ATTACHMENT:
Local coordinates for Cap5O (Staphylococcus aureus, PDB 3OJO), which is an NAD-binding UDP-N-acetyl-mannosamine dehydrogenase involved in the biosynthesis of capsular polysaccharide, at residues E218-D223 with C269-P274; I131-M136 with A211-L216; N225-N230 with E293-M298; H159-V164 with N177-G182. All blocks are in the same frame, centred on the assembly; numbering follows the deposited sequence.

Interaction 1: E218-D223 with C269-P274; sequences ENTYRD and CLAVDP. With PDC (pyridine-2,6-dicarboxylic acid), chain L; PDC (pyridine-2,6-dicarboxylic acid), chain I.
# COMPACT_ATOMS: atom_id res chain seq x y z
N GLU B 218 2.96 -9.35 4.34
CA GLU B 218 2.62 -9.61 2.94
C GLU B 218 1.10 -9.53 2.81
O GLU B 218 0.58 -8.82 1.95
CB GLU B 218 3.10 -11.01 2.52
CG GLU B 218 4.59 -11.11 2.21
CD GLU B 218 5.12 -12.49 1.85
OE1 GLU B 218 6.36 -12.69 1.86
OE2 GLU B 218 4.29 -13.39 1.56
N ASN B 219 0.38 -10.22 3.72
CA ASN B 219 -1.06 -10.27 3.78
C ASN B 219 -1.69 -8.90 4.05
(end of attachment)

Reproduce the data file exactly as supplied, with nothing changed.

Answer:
Local coordinates for Cap5O (Staphylococcus aureus, PDB 3OJO), which is an NAD-binding UDP-N-acetyl-mannosamine dehydrogenase involved in the biosynthesis of capsular polysaccharide, at residues E218-D223 with C269-P274; I131-M136 with A211-L216; N225-N230 with E293-M298; H159-V164 with N177-G182. All blocks are in the same frame, centred on the assembly; numbering follows the deposited sequence.

Interaction 1: E218-D223 with C269-P274; sequences ENTYRD and CLAVDP. With PDC (pyridine-2,6-dicarboxylic acid), chain L; PDC (pyridine-2,6-dicarboxylic acid), chain I.
# COMPACT_ATOMS: atom_id res chain seq x y z
N GLU B 218 2.96 -9.35 4.34
CA GLU B 218 2.62 -9.61 2.94
C GLU B 218 1.10 -9.53 2.81
O GLU B 218 0.58 -8.82 1.95
CB GLU B 218 3.10 -11.01 2.52
CG GLU B 218 4.59 -11.11 2.21
CD GLU B 218 5.12 -12.49 1.85
OE1 GLU B 218 6.36 -12.69 1.86
OE2 GLU B 218 4.29 -13.39 1.56
N ASN B 219 0.38 -10.22 3.72
CA ASN B 219 -1.06 -10.27 3.78
C ASN B 219 -1.69 -8.90 4.05